My go-to baby quilt for gifting is the diagonal slice quilt block. I love that this quilt looks so complicated yet comes together so quickly. Here is an example of one single block:
I’ve created this tutorial as a video to show you just how easy it is to make your own diagonal slice quilt. However, if you prefer written instructions, you can view my text and image only tutorial here. This video will teach you how to create the diagonal slice quilt block and how to assemble it into the quilt top. I’m using a slicing technique that turns simple fabric strips into a complicated design. This baby quilt measures 37.5″ x 55.25″ when completed.
First, we will create twelve very simple 14.25” blocks, then we’ll use a slice-and-dice technique to rearrange them into six 18.75” mega blocks. It’s easier to show than tell, so watch the video to see the technique. This block feels like magic!
Supplies You’ll Need To Make This Quilt Top
You’ll need to select four coordinating prints from 44” wide quilting cotton. Please make sure that the usable area is at least 42.75” in width. You’ll need 16” (or half a yard) of fabric of each design.
Once you make the quilt top, you’ll also need enough fabric backing, binding, and batting for a 37.5″ x 55.25″ quilt. However, I don’t delve into how to sandwich, quilt, and bind the quilt in this tutorial.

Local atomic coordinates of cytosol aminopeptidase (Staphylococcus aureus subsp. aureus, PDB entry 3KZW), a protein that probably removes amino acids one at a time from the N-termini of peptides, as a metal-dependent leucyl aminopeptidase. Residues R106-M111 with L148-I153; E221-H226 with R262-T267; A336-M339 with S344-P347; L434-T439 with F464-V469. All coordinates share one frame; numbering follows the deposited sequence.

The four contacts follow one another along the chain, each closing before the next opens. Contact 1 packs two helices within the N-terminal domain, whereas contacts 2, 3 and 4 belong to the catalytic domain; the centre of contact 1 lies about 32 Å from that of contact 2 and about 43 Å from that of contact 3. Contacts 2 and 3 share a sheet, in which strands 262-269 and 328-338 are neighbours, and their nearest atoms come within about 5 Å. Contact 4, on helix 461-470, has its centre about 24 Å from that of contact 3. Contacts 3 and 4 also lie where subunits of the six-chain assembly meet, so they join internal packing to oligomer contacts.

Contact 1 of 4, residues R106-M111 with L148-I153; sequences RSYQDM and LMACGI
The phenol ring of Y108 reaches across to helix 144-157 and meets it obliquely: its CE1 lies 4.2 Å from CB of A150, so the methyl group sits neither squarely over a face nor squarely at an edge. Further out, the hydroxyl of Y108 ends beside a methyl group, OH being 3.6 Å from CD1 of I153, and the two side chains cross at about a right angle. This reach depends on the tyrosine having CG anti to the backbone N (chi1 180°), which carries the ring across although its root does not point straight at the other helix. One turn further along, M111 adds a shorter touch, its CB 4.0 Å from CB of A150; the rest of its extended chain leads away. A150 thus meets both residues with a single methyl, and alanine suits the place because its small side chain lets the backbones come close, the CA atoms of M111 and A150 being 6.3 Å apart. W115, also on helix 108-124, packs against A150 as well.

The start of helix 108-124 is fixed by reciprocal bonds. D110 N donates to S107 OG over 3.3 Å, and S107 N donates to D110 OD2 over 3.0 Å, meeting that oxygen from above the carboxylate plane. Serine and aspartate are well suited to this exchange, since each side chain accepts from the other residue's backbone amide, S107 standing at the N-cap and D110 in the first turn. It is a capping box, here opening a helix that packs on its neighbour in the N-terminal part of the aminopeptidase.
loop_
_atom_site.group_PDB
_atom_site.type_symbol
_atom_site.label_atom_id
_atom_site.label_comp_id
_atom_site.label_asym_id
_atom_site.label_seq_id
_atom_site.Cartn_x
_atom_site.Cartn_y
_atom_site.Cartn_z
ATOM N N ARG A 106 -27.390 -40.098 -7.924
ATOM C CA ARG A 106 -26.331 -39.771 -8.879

Watch The Diagonal Slice Quilt Block Tutorial Video
More Information About The Project Quilt Featured in this Video
My previous diagonal slice tutorial featured the grey and mint quilt I made for my son Jacob, while this tutorial features the same design in fresh orange and green prints for my friend’s baby Luke. I wanted our quilts to be made with the same quilt pattern so they would have a quilty connection to each other. Only one of the prints in Luke’s quilt is specifically a baby print. The rest I chose by pulling matching colours.
Here is a photo of Luke’s quilt and Jacob’s quilts side by side. You can see Luke’s quilt is looking brand new compared to Jacob’s. Jacob’s quilt has been used every day and it has been washed many times in the past year and a half. I throw my baby quilts in the washer and dryer. I don’t mind when quilts get that loved and worn look. I’m looking forward to Luke’s quilt showing signs of similar love!
You can see the binding peeking out in the photo above, and a close up of the binding is below. It’s a white fabric with blue, green and orange starbursts. My friend and I worked on a sewing project years ago that used a similar fabric so I knew she would love it. As soon as I saw the print it reminded me of her. I used it for the binding and the backing.
I sewed on the binding by machine rather than by hand. I’m a fan of how the machine binding looks – almost like an extra line of quilting around the perimeter of the quilt. I know this can be a hot-button issue for quilters, but I’m comfortable with this choice.